An apple a day keeps the doctor away. There’s a lot of truth in this old saying we employ in the West. The Chinese have a similar saying. One hundred steps a day keep the doctor away. In stead of on food it focuses on the positive influence on health of being physically active.
More and more evidence emerges that exercise might be just as effective as drugs for many diseases. And it doesn’t generate the nasty side-effects most pills do. Apart from the fact that exercise does your body and brain a whole lot of good even if you are not ill.
“Exercise should be considered as a viable alternative to, or alongside, drug therapy”, British researchers concluded. They gathered study results involving about 340,000 individuals. This way, they were able to compare the effectiveness of exercise and drugs on four common diseases: coronary heart disease, stroke, heart failure, and diabetes.
As for treating patients with coronary heart disease and for the prevention of diabetes, no detectable differences exist between exercise and drugs. Both appear to be just as effective. The most effective treatment of heart failure seems to be the use of diuretics. But in the rehabilitation after a stroke, exercise turned out to be the best treatment.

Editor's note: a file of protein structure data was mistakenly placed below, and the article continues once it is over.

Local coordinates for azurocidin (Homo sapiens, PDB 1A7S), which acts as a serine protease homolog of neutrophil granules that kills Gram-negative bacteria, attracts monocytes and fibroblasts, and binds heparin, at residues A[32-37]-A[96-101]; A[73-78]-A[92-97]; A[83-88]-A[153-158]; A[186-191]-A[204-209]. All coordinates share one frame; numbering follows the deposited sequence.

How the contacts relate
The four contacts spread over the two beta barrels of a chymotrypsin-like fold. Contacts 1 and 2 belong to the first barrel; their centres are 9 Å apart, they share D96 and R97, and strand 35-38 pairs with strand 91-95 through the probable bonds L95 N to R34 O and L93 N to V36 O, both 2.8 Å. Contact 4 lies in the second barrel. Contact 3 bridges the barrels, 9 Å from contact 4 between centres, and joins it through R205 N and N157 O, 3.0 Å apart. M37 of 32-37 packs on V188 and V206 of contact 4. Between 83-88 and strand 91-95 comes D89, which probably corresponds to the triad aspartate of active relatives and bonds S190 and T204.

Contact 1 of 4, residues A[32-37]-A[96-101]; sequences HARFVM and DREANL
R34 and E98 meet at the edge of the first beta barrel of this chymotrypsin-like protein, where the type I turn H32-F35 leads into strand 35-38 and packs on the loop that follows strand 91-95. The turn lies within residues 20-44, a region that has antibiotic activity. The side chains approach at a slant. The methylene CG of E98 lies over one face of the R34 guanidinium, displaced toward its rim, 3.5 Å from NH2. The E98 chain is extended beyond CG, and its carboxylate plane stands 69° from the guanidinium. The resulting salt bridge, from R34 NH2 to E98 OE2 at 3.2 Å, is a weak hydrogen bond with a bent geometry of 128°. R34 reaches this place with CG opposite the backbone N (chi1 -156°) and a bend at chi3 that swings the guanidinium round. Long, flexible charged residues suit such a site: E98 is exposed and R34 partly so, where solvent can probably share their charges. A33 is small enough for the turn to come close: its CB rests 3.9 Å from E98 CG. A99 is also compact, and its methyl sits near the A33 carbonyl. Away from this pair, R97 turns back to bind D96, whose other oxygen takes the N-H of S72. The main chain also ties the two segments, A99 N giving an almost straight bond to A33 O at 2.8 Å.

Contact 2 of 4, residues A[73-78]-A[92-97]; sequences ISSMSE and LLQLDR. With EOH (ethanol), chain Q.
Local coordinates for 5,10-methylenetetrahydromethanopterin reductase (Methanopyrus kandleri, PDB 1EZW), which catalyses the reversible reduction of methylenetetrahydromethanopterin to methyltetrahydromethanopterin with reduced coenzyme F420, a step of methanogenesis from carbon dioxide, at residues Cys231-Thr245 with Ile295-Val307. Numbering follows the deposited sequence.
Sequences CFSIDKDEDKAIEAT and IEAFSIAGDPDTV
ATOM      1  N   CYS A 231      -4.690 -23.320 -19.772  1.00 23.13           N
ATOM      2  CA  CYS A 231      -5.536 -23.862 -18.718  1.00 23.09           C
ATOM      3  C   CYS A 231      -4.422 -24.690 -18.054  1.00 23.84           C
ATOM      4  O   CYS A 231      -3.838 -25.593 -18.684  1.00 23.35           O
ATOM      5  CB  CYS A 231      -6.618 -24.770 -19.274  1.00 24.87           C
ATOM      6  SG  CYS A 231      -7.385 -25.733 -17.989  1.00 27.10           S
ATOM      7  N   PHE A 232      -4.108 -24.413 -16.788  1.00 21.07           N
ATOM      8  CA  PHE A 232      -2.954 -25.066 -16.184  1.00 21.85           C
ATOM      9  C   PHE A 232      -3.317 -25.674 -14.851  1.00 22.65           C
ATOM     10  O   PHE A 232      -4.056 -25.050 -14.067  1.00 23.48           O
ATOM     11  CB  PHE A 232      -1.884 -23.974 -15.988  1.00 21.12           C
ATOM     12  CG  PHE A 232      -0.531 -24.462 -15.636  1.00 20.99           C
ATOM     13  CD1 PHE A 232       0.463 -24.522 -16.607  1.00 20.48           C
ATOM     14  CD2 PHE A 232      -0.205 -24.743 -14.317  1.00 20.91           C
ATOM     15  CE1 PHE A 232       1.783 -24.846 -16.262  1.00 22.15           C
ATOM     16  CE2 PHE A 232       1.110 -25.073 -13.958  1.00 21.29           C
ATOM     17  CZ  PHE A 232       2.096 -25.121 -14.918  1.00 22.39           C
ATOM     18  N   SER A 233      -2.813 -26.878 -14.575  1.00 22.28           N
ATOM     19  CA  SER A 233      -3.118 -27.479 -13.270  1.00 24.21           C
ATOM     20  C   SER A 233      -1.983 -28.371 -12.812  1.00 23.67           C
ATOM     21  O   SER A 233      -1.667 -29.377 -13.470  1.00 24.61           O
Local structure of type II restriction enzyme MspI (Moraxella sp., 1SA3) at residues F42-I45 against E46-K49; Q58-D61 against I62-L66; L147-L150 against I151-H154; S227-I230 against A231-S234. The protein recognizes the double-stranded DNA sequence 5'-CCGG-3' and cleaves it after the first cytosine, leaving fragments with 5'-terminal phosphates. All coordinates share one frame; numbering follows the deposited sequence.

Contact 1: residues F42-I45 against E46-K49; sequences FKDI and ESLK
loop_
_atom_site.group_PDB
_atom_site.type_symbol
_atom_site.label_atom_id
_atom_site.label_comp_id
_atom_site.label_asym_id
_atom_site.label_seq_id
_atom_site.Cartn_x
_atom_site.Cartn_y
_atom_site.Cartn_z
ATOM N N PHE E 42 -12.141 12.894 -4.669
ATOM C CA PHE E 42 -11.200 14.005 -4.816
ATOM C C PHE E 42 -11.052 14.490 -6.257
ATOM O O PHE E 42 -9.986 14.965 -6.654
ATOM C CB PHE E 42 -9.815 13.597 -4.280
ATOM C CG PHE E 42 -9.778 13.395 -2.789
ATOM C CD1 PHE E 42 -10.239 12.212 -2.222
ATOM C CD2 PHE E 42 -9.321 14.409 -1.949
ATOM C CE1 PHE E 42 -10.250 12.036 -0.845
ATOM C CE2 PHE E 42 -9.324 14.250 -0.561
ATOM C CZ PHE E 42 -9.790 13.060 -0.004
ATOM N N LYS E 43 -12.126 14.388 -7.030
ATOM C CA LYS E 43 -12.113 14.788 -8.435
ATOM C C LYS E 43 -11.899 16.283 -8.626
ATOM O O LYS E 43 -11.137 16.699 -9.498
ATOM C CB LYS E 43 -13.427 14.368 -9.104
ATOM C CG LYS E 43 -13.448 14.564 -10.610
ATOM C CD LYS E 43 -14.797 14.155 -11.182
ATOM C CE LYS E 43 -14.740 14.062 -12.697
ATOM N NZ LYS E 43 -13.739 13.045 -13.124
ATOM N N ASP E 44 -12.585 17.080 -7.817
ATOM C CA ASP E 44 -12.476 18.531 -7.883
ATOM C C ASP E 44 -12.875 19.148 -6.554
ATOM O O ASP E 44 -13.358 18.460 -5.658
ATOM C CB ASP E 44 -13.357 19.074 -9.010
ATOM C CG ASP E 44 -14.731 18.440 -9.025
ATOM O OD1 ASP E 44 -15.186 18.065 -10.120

More trials comparing the effectiveness of exercise and drugs are necessary, but – according to the researchers – physical activity is potentially as effective as many drug-interventions.
Exercise may also be the best medicine for Alzheimer’s disease, concluded US researchers. They studied older adults with mild cognitive impairment using memory tests and functional neuroimaging (fMRI). After participating for twelve weeks in a moderate exercise program, the study participants had improved considerably in memory recall and in brain function, apart from an obvious improvement in cardiovascular fitness.
The brain scans showed a significant decrease in the intensity of brain activity in eleven brain regions. This means these brain regions are working more efficiently, which results in improved cognitive function.